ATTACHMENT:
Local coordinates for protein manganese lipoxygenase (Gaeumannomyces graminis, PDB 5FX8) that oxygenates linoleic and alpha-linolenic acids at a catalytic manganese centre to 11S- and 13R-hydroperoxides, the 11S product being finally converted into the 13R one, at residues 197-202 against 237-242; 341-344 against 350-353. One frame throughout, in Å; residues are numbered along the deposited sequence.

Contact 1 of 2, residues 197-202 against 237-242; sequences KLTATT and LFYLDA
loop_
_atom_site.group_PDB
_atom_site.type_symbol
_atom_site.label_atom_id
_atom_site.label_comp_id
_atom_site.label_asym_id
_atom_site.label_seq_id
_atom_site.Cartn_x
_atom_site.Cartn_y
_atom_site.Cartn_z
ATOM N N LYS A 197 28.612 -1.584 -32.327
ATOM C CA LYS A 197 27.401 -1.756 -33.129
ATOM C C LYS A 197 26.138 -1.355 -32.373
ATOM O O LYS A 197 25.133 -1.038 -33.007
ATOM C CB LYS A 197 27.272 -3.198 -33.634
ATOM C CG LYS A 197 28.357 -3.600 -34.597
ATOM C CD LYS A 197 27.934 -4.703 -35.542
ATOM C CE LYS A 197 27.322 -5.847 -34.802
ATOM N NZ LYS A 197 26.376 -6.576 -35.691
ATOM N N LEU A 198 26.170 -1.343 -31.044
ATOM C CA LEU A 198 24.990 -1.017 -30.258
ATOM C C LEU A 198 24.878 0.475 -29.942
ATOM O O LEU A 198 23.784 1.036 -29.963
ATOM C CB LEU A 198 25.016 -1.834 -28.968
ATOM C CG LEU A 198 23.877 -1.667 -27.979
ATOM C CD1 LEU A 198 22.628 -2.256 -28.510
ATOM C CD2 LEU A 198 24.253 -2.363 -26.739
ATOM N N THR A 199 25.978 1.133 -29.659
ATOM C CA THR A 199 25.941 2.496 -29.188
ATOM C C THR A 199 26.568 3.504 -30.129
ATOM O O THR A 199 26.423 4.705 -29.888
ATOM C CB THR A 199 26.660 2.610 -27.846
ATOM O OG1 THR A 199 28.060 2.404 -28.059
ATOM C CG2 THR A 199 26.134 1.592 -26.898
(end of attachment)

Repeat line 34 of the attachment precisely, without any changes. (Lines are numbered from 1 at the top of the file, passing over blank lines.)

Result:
ATOM C CB THR A 199 26.660 2.610 -27.846